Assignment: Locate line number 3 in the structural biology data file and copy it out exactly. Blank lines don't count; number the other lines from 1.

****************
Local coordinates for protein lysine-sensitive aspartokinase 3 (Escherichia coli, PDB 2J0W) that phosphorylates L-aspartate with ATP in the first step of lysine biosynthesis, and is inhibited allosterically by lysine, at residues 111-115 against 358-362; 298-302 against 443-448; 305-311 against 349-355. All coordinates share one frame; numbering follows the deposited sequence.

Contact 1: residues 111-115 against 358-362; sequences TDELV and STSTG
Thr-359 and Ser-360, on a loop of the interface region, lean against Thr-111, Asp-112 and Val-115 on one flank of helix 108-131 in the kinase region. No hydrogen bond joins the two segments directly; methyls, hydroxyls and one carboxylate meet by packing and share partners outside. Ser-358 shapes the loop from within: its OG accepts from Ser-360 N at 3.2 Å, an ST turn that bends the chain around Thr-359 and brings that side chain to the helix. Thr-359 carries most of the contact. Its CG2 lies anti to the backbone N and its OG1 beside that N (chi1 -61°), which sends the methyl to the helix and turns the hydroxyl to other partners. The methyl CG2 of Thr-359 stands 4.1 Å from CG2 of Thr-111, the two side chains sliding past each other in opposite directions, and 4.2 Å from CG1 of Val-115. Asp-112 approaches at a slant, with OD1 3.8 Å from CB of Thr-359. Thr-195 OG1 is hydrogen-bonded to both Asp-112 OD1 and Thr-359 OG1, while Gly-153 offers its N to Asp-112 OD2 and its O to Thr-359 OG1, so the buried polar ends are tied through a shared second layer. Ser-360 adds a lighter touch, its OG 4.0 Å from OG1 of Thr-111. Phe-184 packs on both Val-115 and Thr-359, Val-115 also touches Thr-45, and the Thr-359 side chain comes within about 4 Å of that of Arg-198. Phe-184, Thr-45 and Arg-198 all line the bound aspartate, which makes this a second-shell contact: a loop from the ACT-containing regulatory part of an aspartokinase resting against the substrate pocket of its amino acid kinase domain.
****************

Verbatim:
Thr-359 and Ser-360, on a loop of the interface region, lean against Thr-111, Asp-112 and Val-115 on one flank of helix 108-131 in the kinase region. No hydrogen bond joins the two segments directly; methyls, hydroxyls and one carboxylate meet by packing and share partners outside. Ser-358 shapes the loop from within: its OG accepts from Ser-360 N at 3.2 Å, an ST turn that bends the chain around Thr-359 and brings that side chain to the helix. Thr-359 carries most of the contact. Its CG2 lies anti to the backbone N and its OG1 beside that N (chi1 -61°), which sends the methyl to the helix and turns the hydroxyl to other partners. The methyl CG2 of Thr-359 stands 4.1 Å from CG2 of Thr-111, the two side chains sliding past each other in opposite directions, and 4.2 Å from CG1 of Val-115. Asp-112 approaches at a slant, with OD1 3.8 Å from CB of Thr-359. Thr-195 OG1 is hydrogen-bonded to both Asp-112 OD1 and Thr-359 OG1, while Gly-153 offers its N to Asp-112 OD2 and its O to Thr-359 OG1, so the buried polar ends are tied through a shared second layer. Ser-360 adds a lighter touch, its OG 4.0 Å from OG1 of Thr-111. Phe-184 packs on both Val-115 and Thr-359, Val-115 also touches Thr-45, and the Thr-359 side chain comes within about 4 Å of that of Arg-198. Phe-184, Thr-45 and Arg-198 all line the bound aspartate, which makes this a second-shell contact: a loop from the ACT-containing regulatory part of an aspartokinase resting against the substrate pocket of its amino acid kinase domain.